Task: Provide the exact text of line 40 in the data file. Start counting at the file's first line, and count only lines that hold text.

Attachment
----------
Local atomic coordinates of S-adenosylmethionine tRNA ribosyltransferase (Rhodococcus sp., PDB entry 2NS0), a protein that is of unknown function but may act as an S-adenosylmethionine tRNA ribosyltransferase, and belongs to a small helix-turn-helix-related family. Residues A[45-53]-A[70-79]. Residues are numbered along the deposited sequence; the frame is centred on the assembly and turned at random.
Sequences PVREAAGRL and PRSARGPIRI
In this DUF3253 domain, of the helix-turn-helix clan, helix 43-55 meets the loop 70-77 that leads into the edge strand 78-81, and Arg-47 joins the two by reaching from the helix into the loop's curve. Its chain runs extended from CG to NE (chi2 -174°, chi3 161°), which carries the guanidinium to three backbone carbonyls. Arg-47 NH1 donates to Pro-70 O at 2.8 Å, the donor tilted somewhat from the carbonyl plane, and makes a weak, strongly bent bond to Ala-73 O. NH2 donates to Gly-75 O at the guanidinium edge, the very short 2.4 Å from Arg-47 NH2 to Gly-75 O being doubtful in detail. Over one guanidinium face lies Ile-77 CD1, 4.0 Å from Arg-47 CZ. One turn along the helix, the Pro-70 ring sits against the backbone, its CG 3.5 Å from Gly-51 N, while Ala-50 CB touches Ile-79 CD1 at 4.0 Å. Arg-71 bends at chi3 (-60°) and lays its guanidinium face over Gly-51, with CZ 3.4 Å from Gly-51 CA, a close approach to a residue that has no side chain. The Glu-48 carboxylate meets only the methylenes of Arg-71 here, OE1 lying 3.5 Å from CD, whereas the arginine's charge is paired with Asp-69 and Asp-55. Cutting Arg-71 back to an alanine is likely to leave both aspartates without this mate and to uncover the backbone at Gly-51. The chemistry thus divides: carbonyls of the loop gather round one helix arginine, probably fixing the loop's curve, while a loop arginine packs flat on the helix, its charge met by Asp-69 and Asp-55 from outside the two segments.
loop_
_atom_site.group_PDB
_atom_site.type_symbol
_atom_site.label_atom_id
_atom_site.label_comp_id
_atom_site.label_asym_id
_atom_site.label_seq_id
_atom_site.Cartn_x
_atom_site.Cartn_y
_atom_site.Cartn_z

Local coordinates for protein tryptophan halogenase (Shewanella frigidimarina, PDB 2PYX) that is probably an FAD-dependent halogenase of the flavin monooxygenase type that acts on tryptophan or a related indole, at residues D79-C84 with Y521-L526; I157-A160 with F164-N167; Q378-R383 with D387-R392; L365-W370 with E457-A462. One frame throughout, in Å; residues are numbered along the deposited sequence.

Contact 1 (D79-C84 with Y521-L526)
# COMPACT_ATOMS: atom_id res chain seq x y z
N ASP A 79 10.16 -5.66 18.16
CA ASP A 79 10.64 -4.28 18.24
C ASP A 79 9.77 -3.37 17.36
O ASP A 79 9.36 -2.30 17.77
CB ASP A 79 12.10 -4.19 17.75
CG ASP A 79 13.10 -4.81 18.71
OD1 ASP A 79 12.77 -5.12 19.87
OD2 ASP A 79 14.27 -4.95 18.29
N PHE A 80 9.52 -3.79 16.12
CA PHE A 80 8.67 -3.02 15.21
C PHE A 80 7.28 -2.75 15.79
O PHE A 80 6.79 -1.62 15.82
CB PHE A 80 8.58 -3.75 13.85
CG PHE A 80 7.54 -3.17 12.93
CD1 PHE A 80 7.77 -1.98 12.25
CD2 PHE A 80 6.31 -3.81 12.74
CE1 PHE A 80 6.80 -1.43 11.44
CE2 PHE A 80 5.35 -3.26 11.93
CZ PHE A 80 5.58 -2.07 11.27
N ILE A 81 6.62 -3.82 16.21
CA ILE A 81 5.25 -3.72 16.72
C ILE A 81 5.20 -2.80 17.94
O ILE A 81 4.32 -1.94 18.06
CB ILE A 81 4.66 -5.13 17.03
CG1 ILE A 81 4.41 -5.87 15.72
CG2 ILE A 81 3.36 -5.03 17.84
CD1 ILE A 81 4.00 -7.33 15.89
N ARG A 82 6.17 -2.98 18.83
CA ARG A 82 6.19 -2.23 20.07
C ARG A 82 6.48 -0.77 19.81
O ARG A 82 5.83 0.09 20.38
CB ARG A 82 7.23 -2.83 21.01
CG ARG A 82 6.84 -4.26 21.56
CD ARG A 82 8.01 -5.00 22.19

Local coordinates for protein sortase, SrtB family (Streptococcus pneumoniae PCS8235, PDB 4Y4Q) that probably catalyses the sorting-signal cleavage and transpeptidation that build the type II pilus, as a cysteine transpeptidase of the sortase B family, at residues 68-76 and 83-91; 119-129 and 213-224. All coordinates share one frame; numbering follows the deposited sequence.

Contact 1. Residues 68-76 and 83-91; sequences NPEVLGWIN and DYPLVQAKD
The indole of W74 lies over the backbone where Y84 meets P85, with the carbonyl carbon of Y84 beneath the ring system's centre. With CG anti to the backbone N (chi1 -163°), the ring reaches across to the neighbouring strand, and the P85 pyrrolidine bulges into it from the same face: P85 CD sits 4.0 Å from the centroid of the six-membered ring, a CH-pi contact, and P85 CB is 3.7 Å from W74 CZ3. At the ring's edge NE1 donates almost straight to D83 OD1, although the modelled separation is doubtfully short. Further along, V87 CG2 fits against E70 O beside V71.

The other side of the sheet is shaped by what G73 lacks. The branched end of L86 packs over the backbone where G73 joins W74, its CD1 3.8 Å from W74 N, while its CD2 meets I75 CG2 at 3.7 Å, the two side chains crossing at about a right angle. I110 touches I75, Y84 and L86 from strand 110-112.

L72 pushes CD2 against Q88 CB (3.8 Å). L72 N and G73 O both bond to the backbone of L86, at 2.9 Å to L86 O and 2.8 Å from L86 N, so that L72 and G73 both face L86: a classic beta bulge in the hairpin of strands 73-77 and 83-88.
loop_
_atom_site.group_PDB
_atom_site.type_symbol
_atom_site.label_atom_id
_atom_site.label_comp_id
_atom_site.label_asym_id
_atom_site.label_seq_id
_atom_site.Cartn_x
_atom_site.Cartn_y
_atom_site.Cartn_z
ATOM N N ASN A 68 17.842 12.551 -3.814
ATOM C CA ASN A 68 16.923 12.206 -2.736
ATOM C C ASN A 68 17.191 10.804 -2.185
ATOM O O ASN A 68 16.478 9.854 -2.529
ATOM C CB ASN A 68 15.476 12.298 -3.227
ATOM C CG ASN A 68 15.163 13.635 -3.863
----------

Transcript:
CB ILE A 81 4.66 -5.13 17.03